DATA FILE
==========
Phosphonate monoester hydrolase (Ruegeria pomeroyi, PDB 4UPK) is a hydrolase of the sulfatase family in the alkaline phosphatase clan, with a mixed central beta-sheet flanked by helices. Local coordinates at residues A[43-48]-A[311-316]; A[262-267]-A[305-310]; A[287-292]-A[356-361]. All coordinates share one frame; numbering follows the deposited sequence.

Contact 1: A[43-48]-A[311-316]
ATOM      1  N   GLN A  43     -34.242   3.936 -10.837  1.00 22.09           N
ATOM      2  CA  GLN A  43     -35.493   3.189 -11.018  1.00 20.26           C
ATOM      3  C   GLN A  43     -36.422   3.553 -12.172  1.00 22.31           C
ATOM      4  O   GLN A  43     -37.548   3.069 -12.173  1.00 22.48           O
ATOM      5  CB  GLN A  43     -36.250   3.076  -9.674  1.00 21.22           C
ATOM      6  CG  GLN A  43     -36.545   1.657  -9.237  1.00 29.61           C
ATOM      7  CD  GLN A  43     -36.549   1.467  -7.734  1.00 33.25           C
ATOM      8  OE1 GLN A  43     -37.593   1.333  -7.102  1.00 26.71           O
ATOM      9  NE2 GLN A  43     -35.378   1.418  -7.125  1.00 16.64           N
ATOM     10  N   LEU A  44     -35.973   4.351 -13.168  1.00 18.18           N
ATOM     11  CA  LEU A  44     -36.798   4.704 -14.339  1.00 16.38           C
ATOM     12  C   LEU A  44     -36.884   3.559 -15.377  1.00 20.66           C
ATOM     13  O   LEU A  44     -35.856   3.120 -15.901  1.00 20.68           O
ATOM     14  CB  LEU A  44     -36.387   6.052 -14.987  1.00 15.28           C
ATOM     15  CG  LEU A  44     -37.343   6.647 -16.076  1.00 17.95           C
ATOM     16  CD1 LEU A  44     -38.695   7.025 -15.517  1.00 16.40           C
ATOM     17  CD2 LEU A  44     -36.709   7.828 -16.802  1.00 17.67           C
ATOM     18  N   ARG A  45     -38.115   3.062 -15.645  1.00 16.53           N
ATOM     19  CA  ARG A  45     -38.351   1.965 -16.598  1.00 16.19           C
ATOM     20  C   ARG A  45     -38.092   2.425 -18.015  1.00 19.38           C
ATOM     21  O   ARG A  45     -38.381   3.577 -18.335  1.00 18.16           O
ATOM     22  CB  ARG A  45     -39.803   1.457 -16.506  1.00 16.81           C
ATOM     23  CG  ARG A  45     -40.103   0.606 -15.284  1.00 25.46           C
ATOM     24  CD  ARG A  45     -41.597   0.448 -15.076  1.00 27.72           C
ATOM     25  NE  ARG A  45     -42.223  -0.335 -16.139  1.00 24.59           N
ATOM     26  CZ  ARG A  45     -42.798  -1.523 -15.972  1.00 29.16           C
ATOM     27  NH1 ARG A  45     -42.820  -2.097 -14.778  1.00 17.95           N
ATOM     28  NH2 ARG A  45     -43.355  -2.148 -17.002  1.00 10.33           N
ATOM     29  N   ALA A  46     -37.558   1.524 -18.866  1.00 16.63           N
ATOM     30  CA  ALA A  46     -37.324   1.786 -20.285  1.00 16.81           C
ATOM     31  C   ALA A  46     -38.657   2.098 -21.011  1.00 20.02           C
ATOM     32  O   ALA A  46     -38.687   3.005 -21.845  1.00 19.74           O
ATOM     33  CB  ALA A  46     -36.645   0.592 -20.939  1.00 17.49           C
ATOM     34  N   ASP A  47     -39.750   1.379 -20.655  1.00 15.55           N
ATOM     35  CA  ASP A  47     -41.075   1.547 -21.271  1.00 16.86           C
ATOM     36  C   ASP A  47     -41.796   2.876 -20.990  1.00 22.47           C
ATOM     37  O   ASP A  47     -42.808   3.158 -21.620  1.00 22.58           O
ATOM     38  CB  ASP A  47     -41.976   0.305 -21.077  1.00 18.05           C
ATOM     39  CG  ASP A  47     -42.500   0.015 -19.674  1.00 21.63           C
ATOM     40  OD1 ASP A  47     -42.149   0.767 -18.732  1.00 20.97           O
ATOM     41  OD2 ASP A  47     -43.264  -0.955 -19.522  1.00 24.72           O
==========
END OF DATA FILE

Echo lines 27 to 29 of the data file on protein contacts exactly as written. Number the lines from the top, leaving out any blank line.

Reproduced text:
ATOM     25  NE  ARG A  45     -42.223  -0.335 -16.139  1.00 24.59           N
ATOM     26  CZ  ARG A  45     -42.798  -1.523 -15.972  1.00 29.16           C
ATOM     27  NH1 ARG A  45     -42.820  -2.097 -14.778  1.00 17.95           N